Omron's Lynx Can Navigate Around Human Workers, Obstacles

The Lynx robot from Omron Adept is able to move dynamically through busy factory and workplace environments.

Collaborative robots can't just follow set paths and tracks if they're really going to negotiate busy workplaces and factories. Omron Adept believes the solution lies in what the company is calling mobile robotics – autonomous machines that can be deployed inside of dynamic environments (busy factory floors, hospitals, even homes) without the need for large-scale infrastructure modifications, like installing navigation beacons throughout a complex or placing magnets within the floors.

At a recent talk at the Pacific Design and Manufacturing trade show and conference, Terry Hannon, Chief Marketing Officer of Omron Adept Technologies, said there are a number of challenges around deploying autonomous robots – what Omron Adept calls Autonomous Intelligent Vehicles (AIVs). “Vehicles need to be safe, truly autonomous, intelligent, and collaborative,” Hannon said. “They must also be able to operate as a fleet, since our goal is to fully automate an environment. They have to be able to navigate highly dynamic environments. And, of course, they have to do all of this at cost.”

The Lynx can move 130 kg (about 287 lbs) and is capable of navigating around obstacles in dynamic enviroments in real time. (Image source: Omron Adept Technologies).

On January 20 Omron Adept announced it was releasing Lynx, a self-navigating robot, to 33 countries simultaneously “as a step toward realizing harmony between humans and machines in the field of manufacturing.” The Lynx is designed for material transport (it can move up to roughly 287 lbs) in challenging environments where people and obstacles are constantly moving around (aka being a nuisance for a robot trying to get its job done).

But unlike a Roomba, for example, that goes through a lengthy process of building a map of a space – and has to shift and adjust that map (and its own path) whenever it bumps into an unexpected obstacle – the Lynx is uses proprietary artificial intelligence (AI) technology to navigate around obstacles and humans while also calculating the optimal route for material delivery. “You need to give the vehicle intelligence so it can maneuver around an environment like a human pushing a cart,” Hannon told the audience. Omron Adept says the Lynx series is ideally suited for a wide range of indoor environments including manufacturing facilities, food and pharmaceutical plants, as well as research facilities and warehouses.

Hannon said the Lynx creates this intelligence by utilizing data from a variety of sensors (a main laser as well as side, rear, and low lasers) to create a “suite of awareness and safety.” When programming the Lynx, users can walk it around “like a dog” while it laser scans an environment to create a map. “From there you can download the map to a computer and convert it into a tool you can create an application around,” he said.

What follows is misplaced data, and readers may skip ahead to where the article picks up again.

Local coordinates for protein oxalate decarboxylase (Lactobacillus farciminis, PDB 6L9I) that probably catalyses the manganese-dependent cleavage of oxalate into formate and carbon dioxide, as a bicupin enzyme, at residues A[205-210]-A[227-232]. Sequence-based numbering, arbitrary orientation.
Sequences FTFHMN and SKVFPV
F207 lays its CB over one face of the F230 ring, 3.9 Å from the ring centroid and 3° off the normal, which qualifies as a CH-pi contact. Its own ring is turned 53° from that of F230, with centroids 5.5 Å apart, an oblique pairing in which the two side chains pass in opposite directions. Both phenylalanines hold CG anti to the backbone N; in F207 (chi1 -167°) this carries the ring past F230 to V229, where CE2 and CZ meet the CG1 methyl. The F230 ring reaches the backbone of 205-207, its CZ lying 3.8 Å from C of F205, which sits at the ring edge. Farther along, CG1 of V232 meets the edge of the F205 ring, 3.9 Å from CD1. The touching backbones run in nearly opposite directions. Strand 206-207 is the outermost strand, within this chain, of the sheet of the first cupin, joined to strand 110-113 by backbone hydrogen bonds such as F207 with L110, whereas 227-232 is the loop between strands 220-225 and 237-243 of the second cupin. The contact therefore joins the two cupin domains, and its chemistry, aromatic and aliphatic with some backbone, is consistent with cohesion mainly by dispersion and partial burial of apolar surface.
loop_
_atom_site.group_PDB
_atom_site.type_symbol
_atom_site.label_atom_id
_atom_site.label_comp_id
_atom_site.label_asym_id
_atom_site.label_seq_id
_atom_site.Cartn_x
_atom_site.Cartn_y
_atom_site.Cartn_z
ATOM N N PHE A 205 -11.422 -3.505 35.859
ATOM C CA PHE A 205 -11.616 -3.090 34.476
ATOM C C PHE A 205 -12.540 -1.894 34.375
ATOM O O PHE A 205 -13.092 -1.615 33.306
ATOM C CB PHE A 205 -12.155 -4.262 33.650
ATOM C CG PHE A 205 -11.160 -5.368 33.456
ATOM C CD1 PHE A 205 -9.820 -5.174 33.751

But laser-only navigation has its limits. “Laser-only navigation requires a more stable environment,” Hannon said. “[The vehicle] needs to recognize at least 20 percent of its surroundings or it will get lost. Nearly all AIVs use lasers for navigation. In our experience this is half of the environments we go into – there's things like people, forklifts, and pallets." He said this can become a critical issue when you consider fast-paced work environments. "Think of a medical environment, like a hospital ER, for example. Time is not on your side so you need things delivered in time to the right place.”

Lynx overcomes these limitations with an additional camera system that observes ceiling lights. “We create a map of the ceiling lights and superimpose it onto the floor map. The vehicle uses the lights to triangulate its position,” Hannon said, adding that doing this allows the robot to detect different ceiling levels and move around in occluded environments. “The vehicle only needs to see one light.”

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Omron said that since they require no adjustments to a facility, its AIVs can be deployed at 15% of typical deployment costs. Hannon also pointed to a number of advantages of adding AIVs to the workplace including eliminating lost or misplaced inventory, accuracy, process predictability, and flexibility. “We can move fleets around,” Hannon said. “Even from facility to facility depending on demand. There is a new generation of truly autonomous vehicles already field proven. They're out there, driving down production costs, improving yield and tractability, supporting lean manufacturing, and eliminating errors.”



Chris Wiltz is the Managing Editor of Design News.  

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